Taxes, especially property taxes, climbed to such levels that many older homeowners were forced to sell and move into cheap^ rented quar- ters. Health services remained fragmented and uncoordinated, resulting in poor delivery of serv- ices to the elderly. Ap- propriation of gehend for programs in the interests of older pehons sl Ku Id cohoin addi- tional funds amounting in die average to no less than 3.5 percent of such expeiiditures, these ad-, ditiohal fands to be allocated for resw^ch, dem- onstration, and evaliiatioh.
It presents the contributions made by speakers at the General Sessions and Conference Delegate luncheons.
Volume II is devoted to reports of the work of the 14 Subject Area Sections and the 17 Special Concerns Sessions, which resulted in the formulation of the Conference recommendations.
Legislative History Steps leading to the authorization and" the calling of the 1971 White' House Conference on Aging were initiated by the Congress in I968. that it be the sense of Congress that a White House Conference on Aging be called by the President of the United States in 1971, to be planned and conducted by the Secretary of Health, Education, and Wel- fare . Bipartisan sponsor- ship for the legislation introduced in the Senate (S. -Warm approval of the^ intended purposes of a second White House Conference on Aging did not, however, rule out differences over its tiniing, funding, organization, and preparation. Professor ahd/Head, Division of Neurology, University- of Colorado Medical - Center, . Barnes, r Member, Pennsylvania^ State Civil Setvice • Cbnuntuion, Pitb^ Penn^l^ia . Beatti^ ^Profe^r: and Ddui of' School' of Social ^ Work, Syracuse Um '/ Harold Br6dy;: Pfofessor of' Anatomy, State: University of New York, Sdiobl-of Mcdidher Buf Wb, New York Philip M.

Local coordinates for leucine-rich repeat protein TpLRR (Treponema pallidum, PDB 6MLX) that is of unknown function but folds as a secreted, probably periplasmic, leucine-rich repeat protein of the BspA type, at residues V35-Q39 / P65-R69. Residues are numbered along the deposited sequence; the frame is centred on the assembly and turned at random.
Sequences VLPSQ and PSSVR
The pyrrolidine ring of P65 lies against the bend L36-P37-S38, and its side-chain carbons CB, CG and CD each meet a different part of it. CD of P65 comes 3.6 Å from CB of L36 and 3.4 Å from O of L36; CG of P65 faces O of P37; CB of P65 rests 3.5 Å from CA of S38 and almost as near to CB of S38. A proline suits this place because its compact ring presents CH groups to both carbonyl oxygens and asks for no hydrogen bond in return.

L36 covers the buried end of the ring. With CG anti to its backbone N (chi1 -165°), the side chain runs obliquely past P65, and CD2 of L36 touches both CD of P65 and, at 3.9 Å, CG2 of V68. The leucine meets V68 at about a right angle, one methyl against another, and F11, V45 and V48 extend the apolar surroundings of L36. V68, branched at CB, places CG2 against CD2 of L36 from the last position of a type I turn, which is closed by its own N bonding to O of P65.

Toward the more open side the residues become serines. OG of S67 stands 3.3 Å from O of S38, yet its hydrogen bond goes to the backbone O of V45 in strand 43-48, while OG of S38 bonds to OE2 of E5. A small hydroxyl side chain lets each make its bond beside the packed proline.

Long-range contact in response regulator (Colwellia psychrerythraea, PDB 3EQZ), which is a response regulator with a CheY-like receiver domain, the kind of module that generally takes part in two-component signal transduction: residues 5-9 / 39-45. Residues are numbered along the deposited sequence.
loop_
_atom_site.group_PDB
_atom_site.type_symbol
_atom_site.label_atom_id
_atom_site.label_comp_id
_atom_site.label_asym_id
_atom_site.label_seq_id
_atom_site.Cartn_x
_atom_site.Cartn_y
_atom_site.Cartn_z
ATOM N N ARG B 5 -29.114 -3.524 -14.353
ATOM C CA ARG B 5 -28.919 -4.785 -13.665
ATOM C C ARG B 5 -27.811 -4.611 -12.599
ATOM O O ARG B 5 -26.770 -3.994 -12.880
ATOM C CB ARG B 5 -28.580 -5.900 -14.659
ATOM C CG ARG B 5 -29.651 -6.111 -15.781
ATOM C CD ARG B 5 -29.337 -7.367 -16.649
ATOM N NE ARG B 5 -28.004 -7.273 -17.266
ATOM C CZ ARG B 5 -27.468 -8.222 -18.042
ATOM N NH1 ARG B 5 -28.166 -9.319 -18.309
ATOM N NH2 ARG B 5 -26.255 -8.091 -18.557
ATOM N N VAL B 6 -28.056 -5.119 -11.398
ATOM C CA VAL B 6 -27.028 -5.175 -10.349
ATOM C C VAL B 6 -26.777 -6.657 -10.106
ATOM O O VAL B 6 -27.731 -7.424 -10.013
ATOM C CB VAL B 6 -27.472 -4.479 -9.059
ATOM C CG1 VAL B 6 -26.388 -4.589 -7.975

Under such circumstances, it was natural and imperative that a concerned Congress should call for a second White House Conference on Aging to clarify ^nd assess the current state of affairs and to initiate a new effort to achieve security and dignity for Americans old people. At all stages of the legislative process, cul- minating in the adoption of the Joint Resolution, there was a strong and wide-ranging agreement on the need and value of holding' a second White House Conference on Aging. The Select Subcommittee on Education of the House Committee on Education and Labor also held hearings where, once again, the testimony demonstrated broad support for congressional authorization of the Conference. SECTION LEADERSHIP Space will ptrtntt listing title tmd ad» dress only the first tithe Vf name appem. Center for the Study of Aging 'and Human Develop- ment, Diike University Medical Center, Durluun, North Caro- lina" Members James H.^ Austin,.
On July 25, 1968, the Com- mittee reported favorably on House Joint Resolu- tion 1371 which (1) called for a Conference in 1971; (2) authorized $1,300,000 for Conference expenses; (3) provided no special grants for State activities in preparation for, or to cover State delegation attendance at, the national Con- ference; and (4) excluded any express provision for technical advisory committees. RECOMMENDATION VII Funding Training for Minorities Because of the needs and problems that exist ■ among the aging of the economically and socially disadvantaged, funds should be earmarked at all levels of training and research for Blacks, Chica- nbs, Puerto Ricans, Asians, Indians, and other disadvantaged groups.